Miniature Dachshunds: Types, Size, Cost, Character, And Care

Miniature Dachshunds are cute and tiny dogs and extremely loyal to their owners. Basically, they are scent dogs bred to chase badgers and other burrowing creatures, rabbits, and foxes. Trackers even used miniature Dachshunds to track wild pigs. Today, their adaptability makes them excellent family companions, show dogs, and little game trackers.

However, these little lop-eared dogs are intense enough to take on a badger. Actually, that’s how they got their name (Dach=badger; hund=dog).

Nonetheless, you may know them by one of their numerous nicknames, including Wiener-Dog, Sausage Dog, Doxie, and that’s just the tip of the iceberg. In case you are looking for a puppy that will keep you alert and give you love, a miniature dachshund could be the best breed for you.

Types Of Miniature Dachshunds

Miniature dachshunds come in three types:

  • Smooth or short-haired
  • Wire-haired
  • Long-haired.

Smooth Or Short-haired Miniature Dachshunds

Short-haired Miniature Dachshunds
Smooth Or Short-haired Miniature Dachshund

The Smooth or short-haired Miniature Dachshund’s coat is short and shiny and needs less care. However, they do need a sweater in the winter in case you live in an area with cold weather.

Single-colored smooth miniature Dachshunds are typically red or cream, perhaps with some dark hairs.

Two-color smooth miniature dachshunds are dark, chocolate, wild hog (gray), wispy (blue), or Isabella (grovel) with tan or cream markings.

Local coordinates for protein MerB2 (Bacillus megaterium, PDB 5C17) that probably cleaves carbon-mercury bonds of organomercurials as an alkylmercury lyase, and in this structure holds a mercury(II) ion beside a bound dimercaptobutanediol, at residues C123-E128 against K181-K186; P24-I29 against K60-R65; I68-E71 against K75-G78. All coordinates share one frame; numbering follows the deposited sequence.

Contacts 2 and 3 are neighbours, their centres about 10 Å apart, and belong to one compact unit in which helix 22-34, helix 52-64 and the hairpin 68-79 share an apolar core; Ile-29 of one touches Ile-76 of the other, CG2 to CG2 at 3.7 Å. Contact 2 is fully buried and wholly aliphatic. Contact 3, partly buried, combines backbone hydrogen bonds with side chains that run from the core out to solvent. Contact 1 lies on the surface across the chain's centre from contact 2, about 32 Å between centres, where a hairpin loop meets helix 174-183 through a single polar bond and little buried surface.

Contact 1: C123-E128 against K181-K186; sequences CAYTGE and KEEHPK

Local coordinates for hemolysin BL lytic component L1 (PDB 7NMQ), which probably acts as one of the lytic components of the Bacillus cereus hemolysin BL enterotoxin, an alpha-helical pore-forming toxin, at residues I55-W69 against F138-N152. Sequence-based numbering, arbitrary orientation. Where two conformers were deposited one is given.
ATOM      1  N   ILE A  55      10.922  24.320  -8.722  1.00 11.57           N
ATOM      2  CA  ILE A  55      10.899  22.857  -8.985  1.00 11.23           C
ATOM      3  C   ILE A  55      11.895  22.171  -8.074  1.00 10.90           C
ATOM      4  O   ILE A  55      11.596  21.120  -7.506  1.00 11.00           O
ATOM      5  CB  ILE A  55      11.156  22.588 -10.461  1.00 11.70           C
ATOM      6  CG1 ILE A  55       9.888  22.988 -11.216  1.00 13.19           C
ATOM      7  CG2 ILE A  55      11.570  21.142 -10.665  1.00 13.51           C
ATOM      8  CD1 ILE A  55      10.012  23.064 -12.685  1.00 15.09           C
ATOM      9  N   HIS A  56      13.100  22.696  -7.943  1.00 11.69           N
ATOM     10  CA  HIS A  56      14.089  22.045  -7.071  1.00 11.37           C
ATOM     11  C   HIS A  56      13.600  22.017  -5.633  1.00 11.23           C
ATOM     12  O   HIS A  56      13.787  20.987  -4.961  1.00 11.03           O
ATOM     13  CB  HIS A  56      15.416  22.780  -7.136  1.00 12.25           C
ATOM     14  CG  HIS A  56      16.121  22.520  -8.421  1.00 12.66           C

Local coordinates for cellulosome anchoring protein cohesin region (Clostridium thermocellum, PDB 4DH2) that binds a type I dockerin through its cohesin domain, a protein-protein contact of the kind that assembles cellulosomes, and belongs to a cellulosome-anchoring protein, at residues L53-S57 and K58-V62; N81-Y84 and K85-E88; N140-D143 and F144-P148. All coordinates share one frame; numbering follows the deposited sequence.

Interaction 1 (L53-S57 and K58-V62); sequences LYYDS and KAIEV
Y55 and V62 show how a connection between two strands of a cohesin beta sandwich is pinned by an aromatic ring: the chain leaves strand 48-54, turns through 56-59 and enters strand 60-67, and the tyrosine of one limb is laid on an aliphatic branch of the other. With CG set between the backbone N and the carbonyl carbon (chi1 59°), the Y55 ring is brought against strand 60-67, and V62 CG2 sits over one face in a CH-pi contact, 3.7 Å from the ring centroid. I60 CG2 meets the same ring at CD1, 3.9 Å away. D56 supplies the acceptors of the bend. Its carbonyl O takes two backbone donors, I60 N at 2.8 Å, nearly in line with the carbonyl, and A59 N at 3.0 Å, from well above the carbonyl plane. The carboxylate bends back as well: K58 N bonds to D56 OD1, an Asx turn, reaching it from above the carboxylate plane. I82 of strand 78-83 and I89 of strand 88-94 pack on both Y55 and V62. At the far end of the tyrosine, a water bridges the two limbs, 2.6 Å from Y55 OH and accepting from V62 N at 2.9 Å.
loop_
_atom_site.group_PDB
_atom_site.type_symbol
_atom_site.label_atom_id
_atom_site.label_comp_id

Dappled miniature dachshunds have a dappled (merle) pattern on their coat, with light and opaque colored territories in a uniform dispersion (neither light nor dark prevail).

While dull eyes are required and virtually no white hair on the chest is suitable for strong, partially shaded miniature dachshunds, halfway or completely blue eyes and a large amount of white hair on the chest are satisfactory for dappled miniature dachshunds. . Other shading designs are streaks, in which there are dull strips throughout the body, and sable, where there is a dim overlay of hair.

Smooth Miniature Dachshunds are the well-known type in the United States.

Wire-haired Miniature Dachshunds

Wire-haired miniature dachshunds
Wire-haired miniature dachshund

Wire-haired miniature dachshunds have a totally different coat than smooth miniature dachshunds. They have wiry, short, thick, unpleasant coats with rough eyebrows and facial hair.

Wire-haired miniature dachshunds won’t need a sweater in the winter, however, they should be brushed routinely to prevent the mats from framing. Their coat colors may be equivalent to the Smooth Miniature Dachshund, however, the most common colors in the United States are wild hog (a mix of dark, earthy, and dim), dark and tan, and different shades of red.

Long-haired Miniature Dachshunds

long haired miniature dachshunds
Long-haired miniature dachshund

Long-haired Miniature dachshunds have long glossy, somewhat wavy hair that gives them a rich appearance. They come in colors similar to those found in Smooth Miniature Dachshunds.

Light-colored long-haired miniature dachshunds for the most part sport light dim, light hazel, green, or blue eyes, rather than the different shades of earthy color. They may also have unique two-colored eyes; in rare cases, for example, double dapple color (in which different measurements of white shading occur on the body despite the dappled design), miniature dachshunds may have a blue and earthy colored eye.